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From "Cardon, Tejay E" <>
Subject RE: EXTERNAL: Re: Iterators and seeking the middle of a row
Date Fri, 14 Sep 2012 14:37:55 GMT
So, if I understand what you're saying correctly, I would need to pass the raw source columns
as my column constraint, and then use some other mechanism to control the columns in my seek
calls.  That way, I ensure that bottom level iterator has the raw columns it needs, but the
intermediate Iterators can then be adjusted with crafted calls to seek() with appropriate
adjustments to the columns argument?  Is that correct?


From: Billie Rinaldi []
Sent: Friday, September 14, 2012 8:09 AM
Subject: Re: EXTERNAL: Re: Iterators and seeking the middle of a row

On Thu, Sep 13, 2012 at 4:44 PM, Cardon, Tejay E <<>>
Excellent, thank you William.  That raises an interesting point for me.  In my case, as with
the IntersectingIterator, the schema of my iterator's topKey and topValue is not the same
as the schema for the underlying source.

In IntersectingIterator, for example, the underlying source has data in the format;

row: shardID, colfam: term, colqual: docID

But the data being returned by the iterator is in the form

row: shardID, colfam: (empty), colqual: docID

Would I expect a seek on that iterator to have a range based on the ColF and ColQ being returned,
or the ones being used on the sources?

It appears from the code of IntersectingIterator that seek is called based on the out-going
schema, and the code then translates the keys in the range into the source schema before seeking
the sources.

Yes, I believe that is correct.  The seek is passed down through the iterator stack, so an
iterator that changes the schema has an opportunity to adjust the range when seeking its sources.
 We recently discovered that the behavior with column filtering is not as intuitive.  When
you fetch columns with a scanner, column filters are created at the system level (so they'll
be sources for user level iterators) and they are passed the set of fetched columns directly,
without giving the user iterators a chance to transform the columns.  This doesn't come up
with the IntersectingIterator because it manages the columns itself (there's no reason to
fetch columns with it), but in general this would be something to watch out for when writing
schema-transforming iterators.



From: William Slacum [<>]
Sent: Thursday, September 13, 2012 4:39 PM
Subject: EXTERNAL: Re: Iterators and seeking the middle of a row

Another thing to keep in mind is that the documentation is actually meant to enforce the notion
that, between returning keys, your iterator could be destroyed and reconstituted. If an iterator
is originally given a range, ("a", "c"), and it returns a key "b", the system *may* deconstruct
the iterator stack and at a later time, reinitialize it with the range ("b", "c"), since "b"
was the last place your iterator stack was known to be at.
On Thu, Sep 13, 2012 at 3:34 PM, William Slacum <<>>
Remember that the range given to an iterator is, at some point in time, user set. If a client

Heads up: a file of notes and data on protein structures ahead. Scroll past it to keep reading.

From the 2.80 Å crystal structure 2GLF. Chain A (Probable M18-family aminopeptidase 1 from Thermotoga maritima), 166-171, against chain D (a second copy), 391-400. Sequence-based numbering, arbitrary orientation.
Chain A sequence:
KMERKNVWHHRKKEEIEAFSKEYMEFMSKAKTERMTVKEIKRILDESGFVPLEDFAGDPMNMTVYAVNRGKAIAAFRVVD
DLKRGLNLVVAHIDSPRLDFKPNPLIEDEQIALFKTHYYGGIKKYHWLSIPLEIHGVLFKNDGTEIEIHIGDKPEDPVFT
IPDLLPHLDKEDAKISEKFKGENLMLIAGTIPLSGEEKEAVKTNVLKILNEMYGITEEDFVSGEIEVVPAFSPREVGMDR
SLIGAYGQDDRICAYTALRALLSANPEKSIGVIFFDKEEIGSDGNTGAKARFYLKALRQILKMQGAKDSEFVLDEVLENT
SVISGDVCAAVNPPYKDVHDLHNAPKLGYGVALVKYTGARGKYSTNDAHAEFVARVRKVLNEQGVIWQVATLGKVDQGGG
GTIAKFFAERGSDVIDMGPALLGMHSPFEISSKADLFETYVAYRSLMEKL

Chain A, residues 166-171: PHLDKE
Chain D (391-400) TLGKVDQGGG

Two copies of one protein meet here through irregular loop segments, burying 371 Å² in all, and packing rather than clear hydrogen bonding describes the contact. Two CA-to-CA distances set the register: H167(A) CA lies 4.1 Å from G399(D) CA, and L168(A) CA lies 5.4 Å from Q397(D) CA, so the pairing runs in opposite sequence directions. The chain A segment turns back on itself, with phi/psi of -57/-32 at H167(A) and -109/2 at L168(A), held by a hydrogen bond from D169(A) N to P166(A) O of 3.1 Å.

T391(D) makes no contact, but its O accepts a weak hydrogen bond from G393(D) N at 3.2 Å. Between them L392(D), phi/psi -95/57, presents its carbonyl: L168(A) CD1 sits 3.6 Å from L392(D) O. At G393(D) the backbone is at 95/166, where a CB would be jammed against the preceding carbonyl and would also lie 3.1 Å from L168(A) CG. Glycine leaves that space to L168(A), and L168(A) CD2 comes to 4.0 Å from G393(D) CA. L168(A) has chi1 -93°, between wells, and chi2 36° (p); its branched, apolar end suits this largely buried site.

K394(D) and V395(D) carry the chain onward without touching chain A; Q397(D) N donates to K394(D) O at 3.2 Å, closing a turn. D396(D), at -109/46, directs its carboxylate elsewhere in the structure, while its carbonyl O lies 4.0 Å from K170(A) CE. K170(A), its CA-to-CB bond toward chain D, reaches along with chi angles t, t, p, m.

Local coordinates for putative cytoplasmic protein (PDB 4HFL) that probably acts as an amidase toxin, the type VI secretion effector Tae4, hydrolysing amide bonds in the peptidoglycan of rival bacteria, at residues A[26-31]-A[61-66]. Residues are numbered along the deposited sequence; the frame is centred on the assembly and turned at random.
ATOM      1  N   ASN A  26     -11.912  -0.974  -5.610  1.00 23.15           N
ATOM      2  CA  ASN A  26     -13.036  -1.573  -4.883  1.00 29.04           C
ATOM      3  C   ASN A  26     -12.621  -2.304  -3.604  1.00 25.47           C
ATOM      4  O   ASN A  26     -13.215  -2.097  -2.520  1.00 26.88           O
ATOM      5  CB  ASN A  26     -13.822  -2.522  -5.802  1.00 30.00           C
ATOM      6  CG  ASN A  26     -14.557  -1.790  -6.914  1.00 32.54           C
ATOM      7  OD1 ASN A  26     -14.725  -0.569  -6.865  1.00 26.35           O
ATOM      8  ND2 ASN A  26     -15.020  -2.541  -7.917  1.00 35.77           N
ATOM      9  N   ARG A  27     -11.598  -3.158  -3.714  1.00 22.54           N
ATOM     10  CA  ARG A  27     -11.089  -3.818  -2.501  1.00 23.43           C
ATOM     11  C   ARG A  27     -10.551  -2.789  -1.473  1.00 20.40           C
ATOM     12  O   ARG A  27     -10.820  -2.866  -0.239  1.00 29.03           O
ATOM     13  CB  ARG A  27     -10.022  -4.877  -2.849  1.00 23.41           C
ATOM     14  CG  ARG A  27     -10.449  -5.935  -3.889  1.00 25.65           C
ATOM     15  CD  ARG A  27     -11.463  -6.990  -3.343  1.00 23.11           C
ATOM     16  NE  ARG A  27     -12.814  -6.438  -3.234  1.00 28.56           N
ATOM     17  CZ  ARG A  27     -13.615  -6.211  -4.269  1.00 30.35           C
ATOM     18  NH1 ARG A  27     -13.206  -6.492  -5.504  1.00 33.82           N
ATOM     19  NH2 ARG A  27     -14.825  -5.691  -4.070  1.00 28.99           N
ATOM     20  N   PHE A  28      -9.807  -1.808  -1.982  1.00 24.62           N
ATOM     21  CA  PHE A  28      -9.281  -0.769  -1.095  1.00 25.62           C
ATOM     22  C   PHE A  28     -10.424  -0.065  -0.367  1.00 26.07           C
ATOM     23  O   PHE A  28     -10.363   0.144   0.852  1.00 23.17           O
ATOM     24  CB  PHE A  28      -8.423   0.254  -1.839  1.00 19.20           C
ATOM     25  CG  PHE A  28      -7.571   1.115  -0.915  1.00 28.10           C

only wants to scan between keys K1 and K2, and each occur in the same row, then the iterator
should not be considering data that is outside of the range supplied to it. Someone can correct
me if I'm wrong, but I also believe that if a client received a key outside of the original
scan range, then that was considered a termination condition and the scan would stop.

Let's say I have a flat record structure for people, where the row is the name of the person,
the column family is some attribute about them, and the column qualifier is the value for
that attribute. Here's a record for Bob:

Bob eyes: blue
Bob hair: brown
Bob height: tall
Bob pants: brown
Bob shirt: white
Bob tie: blue

If you were searching for all attributes that were 'brown', you could do a look up using the
range `new Range("Bob", "Bob")`. Your iterator would be able to see all of Bob and return
to the user his hair and pants color. However, you could just as easily perform your look
up with `new Range(new Key("Bob", "height"), new Key("Bob", "z"))`*. Your iterator would then
be allowed to look at a subset of Bob, starting at his height and continuing until the end
of his record.

* I used "z" because it sorts lexicographically after the other attributes.
On Thu, Sep 13, 2012 at 1:01 PM, Keith Turner <<>>
On Thu, Sep 13, 2012 at 3:50 PM, Cardon, Tejay E
<<>> wrote:
> The javadoc for states:
> "Iterators that examine groups of adjacent key/value pairs (e.g. rows) to
> determine their top key and value should be sure that they properly handle a
> seek to a key in the middle of such a group (e.g. the middle of a row). Even
> if the client always seeks to a range containing an entire group (a,c), the
> tablet server could send back a batch of entries corresponding to (a,b],
> then reseek the iterator to range (b,c) when the scan is continued."
> However, it gives no indication of what proper handling is.  What should an
> iterator that considers and entire row do in this case?  Does it simply
> ignore the row?  Attempt to seek its source iterator to the full row of the
> first range?  I'm struggling to understand the best approach here
org.apache.accumulo.core.iterators.user.RowFilter does what you
suggested.  It seeks to the beggining of a row if the range starts in
the middle of the row.  Look at the javadoc for the row filter, it
discusses the seeking behavior.

> In my specific case, if it matters, I'm largely looking for ColumnQualifiers
> which exist in all Column Families in a given set (intersecting iterator,
> sortof).
> Thanks,
> Tejay

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